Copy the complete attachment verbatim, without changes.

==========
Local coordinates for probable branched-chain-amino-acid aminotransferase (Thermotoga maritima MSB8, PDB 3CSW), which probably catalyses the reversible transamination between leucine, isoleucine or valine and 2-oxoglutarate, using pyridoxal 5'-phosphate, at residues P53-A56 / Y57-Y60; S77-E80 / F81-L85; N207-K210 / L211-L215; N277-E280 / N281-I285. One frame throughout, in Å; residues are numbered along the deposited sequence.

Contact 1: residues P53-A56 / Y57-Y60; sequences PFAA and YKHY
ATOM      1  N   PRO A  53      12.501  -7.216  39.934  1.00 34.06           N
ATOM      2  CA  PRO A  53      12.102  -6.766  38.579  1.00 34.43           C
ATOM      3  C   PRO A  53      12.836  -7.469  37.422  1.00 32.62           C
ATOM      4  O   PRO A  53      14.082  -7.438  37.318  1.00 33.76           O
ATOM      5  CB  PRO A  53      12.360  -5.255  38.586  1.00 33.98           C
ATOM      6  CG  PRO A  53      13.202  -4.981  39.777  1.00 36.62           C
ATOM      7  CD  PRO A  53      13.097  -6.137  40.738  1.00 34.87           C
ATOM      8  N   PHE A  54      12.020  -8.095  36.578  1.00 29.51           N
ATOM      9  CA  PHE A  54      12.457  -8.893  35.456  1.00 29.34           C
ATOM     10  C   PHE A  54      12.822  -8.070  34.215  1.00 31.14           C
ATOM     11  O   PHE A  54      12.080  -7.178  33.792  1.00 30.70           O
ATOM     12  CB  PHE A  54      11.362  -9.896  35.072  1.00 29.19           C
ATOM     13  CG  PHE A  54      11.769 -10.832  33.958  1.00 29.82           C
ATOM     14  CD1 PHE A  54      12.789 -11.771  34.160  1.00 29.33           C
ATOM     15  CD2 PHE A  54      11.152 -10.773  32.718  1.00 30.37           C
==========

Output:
Local coordinates for probable branched-chain-amino-acid aminotransferase (Thermotoga maritima MSB8, PDB 3CSW), which probably catalyses the reversible transamination between leucine, isoleucine or valine and 2-oxoglutarate, using pyridoxal 5'-phosphate, at residues P53-A56 / Y57-Y60; S77-E80 / F81-L85; N207-K210 / L211-L215; N277-E280 / N281-I285. One frame throughout, in Å; residues are numbered along the deposited sequence.

Contact 1: residues P53-A56 / Y57-Y60; sequences PFAA and YKHY
ATOM      1  N   PRO A  53      12.501  -7.216  39.934  1.00 34.06           N
ATOM      2  CA  PRO A  53      12.102  -6.766  38.579  1.00 34.43           C
ATOM      3  C   PRO A  53      12.836  -7.469  37.422  1.00 32.62           C
ATOM      4  O   PRO A  53      14.082  -7.438  37.318  1.00 33.76           O
ATOM      5  CB  PRO A  53      12.360  -5.255  38.586  1.00 33.98           C
ATOM      6  CG  PRO A  53      13.202  -4.981  39.777  1.00 36.62           C
ATOM      7  CD  PRO A  53      13.097  -6.137  40.738  1.00 34.87           C
ATOM      8  N   PHE A  54      12.020  -8.095  36.578  1.00 29.51           N
ATOM      9  CA  PHE A  54      12.457  -8.893  35.456  1.00 29.34           C
ATOM     10  C   PHE A  54      12.822  -8.070  34.215  1.00 31.14           C
ATOM     11  O   PHE A  54      12.080  -7.178  33.792  1.00 30.70           O
ATOM     12  CB  PHE A  54      11.362  -9.896  35.072  1.00 29.19           C
ATOM     13  CG  PHE A  54      11.769 -10.832  33.958  1.00 29.82           C
ATOM     14  CD1 PHE A  54      12.789 -11.771  34.160  1.00 29.33           C
ATOM     15  CD2 PHE A  54      11.152 -10.773  32.718  1.00 30.37           C